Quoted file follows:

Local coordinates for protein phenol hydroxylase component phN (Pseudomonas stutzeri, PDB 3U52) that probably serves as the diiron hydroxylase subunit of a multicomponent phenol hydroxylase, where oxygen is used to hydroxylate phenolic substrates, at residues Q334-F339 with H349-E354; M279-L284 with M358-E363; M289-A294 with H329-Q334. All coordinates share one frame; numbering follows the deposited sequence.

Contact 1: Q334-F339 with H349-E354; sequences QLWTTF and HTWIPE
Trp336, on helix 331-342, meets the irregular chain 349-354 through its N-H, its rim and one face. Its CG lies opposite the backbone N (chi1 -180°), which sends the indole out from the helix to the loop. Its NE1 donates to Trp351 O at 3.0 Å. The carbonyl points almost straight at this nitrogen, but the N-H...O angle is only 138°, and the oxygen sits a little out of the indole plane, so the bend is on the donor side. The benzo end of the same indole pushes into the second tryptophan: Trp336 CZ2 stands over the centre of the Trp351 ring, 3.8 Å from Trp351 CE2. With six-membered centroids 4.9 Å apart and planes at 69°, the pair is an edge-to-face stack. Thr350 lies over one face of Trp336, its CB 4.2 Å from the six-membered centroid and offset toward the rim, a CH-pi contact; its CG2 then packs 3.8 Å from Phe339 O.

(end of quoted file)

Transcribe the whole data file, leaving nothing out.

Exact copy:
Local coordinates for protein phenol hydroxylase component phN (Pseudomonas stutzeri, PDB 3U52) that probably serves as the diiron hydroxylase subunit of a multicomponent phenol hydroxylase, where oxygen is used to hydroxylate phenolic substrates, at residues Q334-F339 with H349-E354; M279-L284 with M358-E363; M289-A294 with H329-Q334. All coordinates share one frame; numbering follows the deposited sequence.

Contact 1: Q334-F339 with H349-E354; sequences QLWTTF and HTWIPE
Trp336, on helix 331-342, meets the irregular chain 349-354 through its N-H, its rim and one face. Its CG lies opposite the backbone N (chi1 -180°), which sends the indole out from the helix to the loop. Its NE1 donates to Trp351 O at 3.0 Å. The carbonyl points almost straight at this nitrogen, but the N-H...O angle is only 138°, and the oxygen sits a little out of the indole plane, so the bend is on the donor side. The benzo end of the same indole pushes into the second tryptophan: Trp336 CZ2 stands over the centre of the Trp351 ring, 3.8 Å from Trp351 CE2. With six-membered centroids 4.9 Å apart and planes at 69°, the pair is an edge-to-face stack. Thr350 lies over one face of Trp336, its CB 4.2 Å from the six-membered centroid and offset toward the rim, a CH-pi contact; its CG2 then packs 3.8 Å from Phe339 O.